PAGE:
Ensuring Africa's growth
THE rise of Africa is in danger of faltering. After years during which the continent's economy grew at an average annual rate of 5 percent, global uncertainty, depressed commodity prices and jittery external conditions are threatening to undermine decades of much-needed progress. Ensuring the wealth and wellbeing of the continent's residents will not be easy; but there is much that policymakers can do to put Africa back on an upward trajectory.
First and foremost, policymakers must secure the financing needed to pursue sustainable development in an uncertain global environment. The World Bank estimates that Africa will require at least $93 billion a year to fund its infrastructure needs alone. Climatefriendly, sustainable infrastructure will cost even more. And yet, as long as global growth remains weak, Africans cannot count on developed countries to fully honor their commitments to help attain the Sustainable Development Goals.
Africa must rapidly develop its own resources, beginning by nearly doubling tax revenues. Across Sub-Saharan Africa, tax revenues account for less than one-fifth of GDP, compared to more than one-third in OECD countries. This means there is plenty of room for improvement.
Another source of domestic resources is the roughly $380 billion in pension assets held by just 10 African countries. Policymakers should be leveraging these considerable sums. At the same time, African countries will have to find a way to diversify their economies.
There are plenty of models to follow: Dubai, Singapore, Thailand, Malaysia, Mexico, Indonesia, and South Korea are all admired by Africans as economies that managed to transform themselves. Dubai, for example, set out more than three decades ago to prepare for a future without oil. The government implemented a step-by-step transformation of the country into a service economy, putting in place the infrastructure and incentives necessary to build up financial services, tourism, medical services, real estate, media, arts, and culture. South Korea and Singapore, which had few natural resources on which to rely, are no less inspiring.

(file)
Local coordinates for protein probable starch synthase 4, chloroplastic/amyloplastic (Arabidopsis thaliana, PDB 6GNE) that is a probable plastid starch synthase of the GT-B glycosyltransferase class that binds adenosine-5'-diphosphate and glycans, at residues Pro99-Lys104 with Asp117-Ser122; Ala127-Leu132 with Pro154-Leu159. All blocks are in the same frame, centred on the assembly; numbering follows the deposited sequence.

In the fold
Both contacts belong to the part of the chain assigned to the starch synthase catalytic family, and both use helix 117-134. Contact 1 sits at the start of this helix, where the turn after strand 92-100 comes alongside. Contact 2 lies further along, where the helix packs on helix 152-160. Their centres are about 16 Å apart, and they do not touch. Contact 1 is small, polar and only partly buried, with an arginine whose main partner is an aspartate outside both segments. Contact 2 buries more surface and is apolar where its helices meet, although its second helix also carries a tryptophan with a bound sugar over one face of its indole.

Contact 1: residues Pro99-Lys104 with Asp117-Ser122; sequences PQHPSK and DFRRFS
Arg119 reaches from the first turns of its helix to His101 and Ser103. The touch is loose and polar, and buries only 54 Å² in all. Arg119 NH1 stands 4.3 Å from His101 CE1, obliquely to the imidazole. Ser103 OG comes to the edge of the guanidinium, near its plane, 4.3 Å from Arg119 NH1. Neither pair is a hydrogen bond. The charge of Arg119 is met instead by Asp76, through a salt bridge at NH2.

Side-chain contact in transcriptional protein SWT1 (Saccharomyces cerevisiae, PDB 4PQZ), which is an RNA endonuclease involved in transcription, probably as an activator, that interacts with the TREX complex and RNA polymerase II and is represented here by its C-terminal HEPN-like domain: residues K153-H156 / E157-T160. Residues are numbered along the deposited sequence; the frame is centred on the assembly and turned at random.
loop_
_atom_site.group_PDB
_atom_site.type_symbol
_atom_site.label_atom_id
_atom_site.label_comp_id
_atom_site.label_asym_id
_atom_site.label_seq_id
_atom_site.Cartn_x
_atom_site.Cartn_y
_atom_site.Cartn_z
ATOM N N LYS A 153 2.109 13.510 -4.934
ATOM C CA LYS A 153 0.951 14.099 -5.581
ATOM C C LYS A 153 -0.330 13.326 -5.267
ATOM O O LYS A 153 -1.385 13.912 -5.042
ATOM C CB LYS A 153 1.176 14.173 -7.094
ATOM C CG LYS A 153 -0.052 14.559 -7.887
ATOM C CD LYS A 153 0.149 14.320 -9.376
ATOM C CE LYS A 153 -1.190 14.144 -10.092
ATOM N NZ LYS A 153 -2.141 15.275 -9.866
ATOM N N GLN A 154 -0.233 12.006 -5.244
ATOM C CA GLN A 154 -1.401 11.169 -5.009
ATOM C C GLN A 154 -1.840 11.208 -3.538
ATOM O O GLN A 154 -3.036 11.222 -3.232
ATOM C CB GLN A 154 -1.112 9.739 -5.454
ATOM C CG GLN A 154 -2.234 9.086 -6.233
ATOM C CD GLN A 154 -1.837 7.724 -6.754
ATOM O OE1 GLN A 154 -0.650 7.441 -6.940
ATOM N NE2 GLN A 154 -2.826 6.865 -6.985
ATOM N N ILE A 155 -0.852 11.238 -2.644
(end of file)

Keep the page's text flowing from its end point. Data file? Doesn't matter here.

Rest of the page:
The secret behind these countries' success is relentlessly focused leaders with a shared vision of a broad-based economy. SubSaharan Africa has paths for diversified growth that many of the trailblazers did not: Value-added agriculture and agro industry, the processing of mineral resources, petrochemi- cal complexes, manufacturing of durable and consumer goods, tourism and entertainment and an emerging IT sector.
As the necessary measures for diversification are implemented, policymakers must ensure that the economic growth they are pursuing creates jobs. Sadly, this has not always been the case. Much of the recent growth has benefited only a few, leaving many behind - most notably young people and women. From 2006 to 2013, inequality rose in many of the continent's most important economies, includ- ing South Africa, Nigeria, Ghana, Tanzania, and Rwanda.
These were challenges that we were starting to address in Nigeria when I was finance minister. We knew that we needed not just to secure growth, but also to improve the quality of that growth. To that end, policymakers must ensure that growth is channeled into sectors that create jobs, such as agriculture, manufacturing, and services. They may also have to redistribute income and strengthen social safety nets to protect better those at the bottom of the ladder. Weak health-care systems must also be strengthened in order to tackle the endemic diseases that sap productivity, such as malaria, as well as improving preparedness for outbreaks of deadly epidemics. The stakes are high. The World Bank estimates the Ebola outbreak shrank the economies of Sierra Leone, Guinea, and Liberia by 16 percent.
As the world economy sputters, African countries will have to develop trade with one another. In 2013, African goods and services accounted for just 16 percent of trade within the continent, and just over 3 percent of world trade. One problem is that most African countries produce the same type of commodities and trade them with very little value-added. Policymakers must encourage greater specialization; differentiated goods and services will add value and volume to trade.